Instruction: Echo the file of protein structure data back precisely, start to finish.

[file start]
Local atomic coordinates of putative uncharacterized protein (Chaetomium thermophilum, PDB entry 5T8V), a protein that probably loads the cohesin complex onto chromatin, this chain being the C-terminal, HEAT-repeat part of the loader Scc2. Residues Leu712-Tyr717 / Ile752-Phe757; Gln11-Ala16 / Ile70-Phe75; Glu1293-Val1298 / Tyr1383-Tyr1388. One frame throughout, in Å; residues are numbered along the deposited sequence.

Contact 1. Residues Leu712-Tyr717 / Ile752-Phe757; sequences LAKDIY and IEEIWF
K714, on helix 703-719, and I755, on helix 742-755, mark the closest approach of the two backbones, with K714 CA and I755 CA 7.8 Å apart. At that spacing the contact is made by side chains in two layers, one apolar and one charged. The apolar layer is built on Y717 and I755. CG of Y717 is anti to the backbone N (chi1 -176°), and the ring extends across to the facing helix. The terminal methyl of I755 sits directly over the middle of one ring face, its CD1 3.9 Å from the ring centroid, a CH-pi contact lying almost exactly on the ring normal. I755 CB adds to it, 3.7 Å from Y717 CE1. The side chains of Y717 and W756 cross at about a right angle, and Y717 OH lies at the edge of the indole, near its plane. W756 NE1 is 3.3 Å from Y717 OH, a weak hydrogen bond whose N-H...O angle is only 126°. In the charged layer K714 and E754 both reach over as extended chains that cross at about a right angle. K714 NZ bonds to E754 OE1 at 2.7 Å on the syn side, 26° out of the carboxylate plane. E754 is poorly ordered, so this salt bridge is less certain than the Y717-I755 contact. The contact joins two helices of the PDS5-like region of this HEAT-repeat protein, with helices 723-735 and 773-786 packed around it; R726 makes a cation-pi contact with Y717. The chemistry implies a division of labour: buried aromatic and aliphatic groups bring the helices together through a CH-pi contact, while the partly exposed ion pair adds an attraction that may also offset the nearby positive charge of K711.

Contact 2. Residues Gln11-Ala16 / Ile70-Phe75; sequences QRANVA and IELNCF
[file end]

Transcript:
Local atomic coordinates of putative uncharacterized protein (Chaetomium thermophilum, PDB entry 5T8V), a protein that probably loads the cohesin complex onto chromatin, this chain being the C-terminal, HEAT-repeat part of the loader Scc2. Residues Leu712-Tyr717 / Ile752-Phe757; Gln11-Ala16 / Ile70-Phe75; Glu1293-Val1298 / Tyr1383-Tyr1388. One frame throughout, in Å; residues are numbered along the deposited sequence.

Contact 1. Residues Leu712-Tyr717 / Ile752-Phe757; sequences LAKDIY and IEEIWF
K714, on helix 703-719, and I755, on helix 742-755, mark the closest approach of the two backbones, with K714 CA and I755 CA 7.8 Å apart. At that spacing the contact is made by side chains in two layers, one apolar and one charged. The apolar layer is built on Y717 and I755. CG of Y717 is anti to the backbone N (chi1 -176°), and the ring extends across to the facing helix. The terminal methyl of I755 sits directly over the middle of one ring face, its CD1 3.9 Å from the ring centroid, a CH-pi contact lying almost exactly on the ring normal. I755 CB adds to it, 3.7 Å from Y717 CE1. The side chains of Y717 and W756 cross at about a right angle, and Y717 OH lies at the edge of the indole, near its plane. W756 NE1 is 3.3 Å from Y717 OH, a weak hydrogen bond whose N-H...O angle is only 126°. In the charged layer K714 and E754 both reach over as extended chains that cross at about a right angle. K714 NZ bonds to E754 OE1 at 2.7 Å on the syn side, 26° out of the carboxylate plane. E754 is poorly ordered, so this salt bridge is less certain than the Y717-I755 contact. The contact joins two helices of the PDS5-like region of this HEAT-repeat protein, with helices 723-735 and 773-786 packed around it; R726 makes a cation-pi contact with Y717. The chemistry implies a division of labour: buried aromatic and aliphatic groups bring the helices together through a CH-pi contact, while the partly exposed ion pair adds an attraction that may also offset the nearby positive charge of K711.

Contact 2. Residues Gln11-Ala16 / Ile70-Phe75; sequences QRANVA and IELNCF